Runtime: 82 minutes
Directors/Writers: Daryl Wein and Zoe Lister-Jones
Stars: Zoe Lister-Jones, Cailee Spaeny, Whitney Cummings, Tawny Newsome, Olivia Wilde, Helen Hunt, Bradley Whitford, Lamorne Morris, Logan Marshall-Green, Angelique Cabral, Colin Hanks, Nick Kroll, Fred Armisen
By Morgan Roberts
“You’re on an existential scavenger hunt for your soul.” In “How It Ends” (2021), Liza (Zoe Lister-Jones) is preparing for the last day on earth. A meteor is careening toward the planet and there is no stopping it. At first, her plans are simple: get super high and die alone. Well, not totally alone. Her younger self (Cailee Spaeny) is in the picture. That’s right, her Young Liza is a manifestation that typically only she can see.
Prepping for her day, she runs into ex, Nate (Logan Marshall-Green), who mentions he hopes to see her at an end of the world party. Her Younger Self then convinces Liza to make amends with those in her life before ending the night at said party to be with Nate. And thus the journey begins.
Even with the backdrop of impending doom, the film has a lot of heart and hope in it.
There are a number of cameos in this film. From Bradley Whitford playing her dad to Lamorne Morris as her most garbage ex, Helen Hunt as her wayward mother to Olivia Wilde as an old friend. Each person reveals a little bit more about Liza as she comes to terms with the life she’s lived as it’s about to end.
“How It Ends” was filmed in the time of COVID, and instead of making it about the pandemic – thank God Lister-Jones and Daryl Wein chose a different way of tackling where we are in the world – the film discusses some of the general existential crises we’ve faced: isolation, death anxiety, purpose, and meaning. Having the manifestation of Liza’s Younger Self also added to the film. Instead of getting Liza’s thoughts through voiceover, we get to see her physically interact with the younger version of herself. It also plays on the fact that even as grown-ups, we still have all of the people we were before living inside us. This time, we were able to see them together. Spaeny and Lister-Jones had great chemistry together. They had mirrored mannerisms and bantered seamlessly.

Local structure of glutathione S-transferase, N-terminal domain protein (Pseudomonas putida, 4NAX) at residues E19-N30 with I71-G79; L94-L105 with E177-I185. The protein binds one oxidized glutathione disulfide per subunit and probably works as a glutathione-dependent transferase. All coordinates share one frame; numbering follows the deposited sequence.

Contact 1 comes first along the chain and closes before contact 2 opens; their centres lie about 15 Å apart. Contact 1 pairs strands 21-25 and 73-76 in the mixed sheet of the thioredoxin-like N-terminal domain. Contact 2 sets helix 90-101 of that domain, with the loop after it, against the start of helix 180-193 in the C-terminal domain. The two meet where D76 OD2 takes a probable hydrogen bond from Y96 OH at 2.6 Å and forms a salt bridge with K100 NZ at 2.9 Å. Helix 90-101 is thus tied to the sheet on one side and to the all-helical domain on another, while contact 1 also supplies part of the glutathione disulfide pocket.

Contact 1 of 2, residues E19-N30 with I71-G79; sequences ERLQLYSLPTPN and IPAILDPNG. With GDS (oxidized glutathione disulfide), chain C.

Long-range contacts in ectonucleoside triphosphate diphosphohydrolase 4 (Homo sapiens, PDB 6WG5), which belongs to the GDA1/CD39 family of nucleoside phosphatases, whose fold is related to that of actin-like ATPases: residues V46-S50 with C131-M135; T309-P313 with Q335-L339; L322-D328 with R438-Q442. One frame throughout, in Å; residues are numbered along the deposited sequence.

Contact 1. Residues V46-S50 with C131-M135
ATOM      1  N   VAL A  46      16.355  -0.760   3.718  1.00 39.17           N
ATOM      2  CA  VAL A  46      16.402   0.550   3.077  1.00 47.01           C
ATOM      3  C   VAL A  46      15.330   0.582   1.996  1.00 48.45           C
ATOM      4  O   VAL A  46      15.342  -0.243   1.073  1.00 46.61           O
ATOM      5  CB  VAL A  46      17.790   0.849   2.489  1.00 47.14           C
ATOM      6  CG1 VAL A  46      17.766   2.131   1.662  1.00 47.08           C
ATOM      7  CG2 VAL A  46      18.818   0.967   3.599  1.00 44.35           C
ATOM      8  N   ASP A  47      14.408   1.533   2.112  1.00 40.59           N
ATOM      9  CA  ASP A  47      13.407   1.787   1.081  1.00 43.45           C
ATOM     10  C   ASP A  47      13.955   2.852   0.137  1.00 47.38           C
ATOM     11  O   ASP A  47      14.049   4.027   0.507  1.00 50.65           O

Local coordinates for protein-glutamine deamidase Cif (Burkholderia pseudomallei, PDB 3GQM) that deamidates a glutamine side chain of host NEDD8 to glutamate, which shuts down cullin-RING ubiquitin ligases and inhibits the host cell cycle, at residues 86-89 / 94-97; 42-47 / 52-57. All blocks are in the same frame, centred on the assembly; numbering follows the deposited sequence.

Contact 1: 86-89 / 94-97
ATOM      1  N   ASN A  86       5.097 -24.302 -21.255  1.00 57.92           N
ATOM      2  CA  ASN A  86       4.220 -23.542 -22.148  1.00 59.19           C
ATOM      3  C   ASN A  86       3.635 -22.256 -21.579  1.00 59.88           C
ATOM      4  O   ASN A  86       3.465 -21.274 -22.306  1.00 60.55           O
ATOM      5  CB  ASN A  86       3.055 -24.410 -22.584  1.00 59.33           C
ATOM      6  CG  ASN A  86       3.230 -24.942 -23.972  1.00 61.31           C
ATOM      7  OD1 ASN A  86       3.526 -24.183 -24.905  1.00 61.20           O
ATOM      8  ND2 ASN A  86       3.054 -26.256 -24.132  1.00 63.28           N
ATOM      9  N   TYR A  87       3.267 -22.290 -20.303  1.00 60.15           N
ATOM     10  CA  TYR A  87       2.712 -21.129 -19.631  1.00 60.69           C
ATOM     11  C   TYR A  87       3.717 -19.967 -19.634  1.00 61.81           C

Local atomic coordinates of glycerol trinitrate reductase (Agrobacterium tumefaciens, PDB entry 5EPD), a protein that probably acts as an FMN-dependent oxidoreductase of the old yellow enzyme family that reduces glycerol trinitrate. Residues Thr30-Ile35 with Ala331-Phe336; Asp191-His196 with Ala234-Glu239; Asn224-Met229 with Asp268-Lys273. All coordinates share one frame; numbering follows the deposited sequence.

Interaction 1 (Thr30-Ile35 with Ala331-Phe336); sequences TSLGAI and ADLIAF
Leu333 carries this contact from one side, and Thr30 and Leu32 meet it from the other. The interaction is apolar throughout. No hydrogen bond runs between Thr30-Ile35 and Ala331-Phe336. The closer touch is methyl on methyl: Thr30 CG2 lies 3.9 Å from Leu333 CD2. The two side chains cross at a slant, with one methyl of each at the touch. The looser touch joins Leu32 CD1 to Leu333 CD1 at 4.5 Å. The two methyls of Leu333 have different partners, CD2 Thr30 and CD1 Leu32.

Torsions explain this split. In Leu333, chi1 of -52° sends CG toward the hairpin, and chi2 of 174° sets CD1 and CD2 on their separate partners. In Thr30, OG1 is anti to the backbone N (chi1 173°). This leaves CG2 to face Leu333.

Another, equally important character is the city of Los Angeles. Wein did the cinematography for the film as well, and just captured the essence of what makes that city magical. You see the beauty in the area and in the people who inhibit it. Even with the backdrop of impending doom, the film has a lot of heart and hope in it. As Liza and Liza bump into a host of characters, we’re reminded of the power of human connection; how, even amongst the darkest times, there is opportunity to do and be better.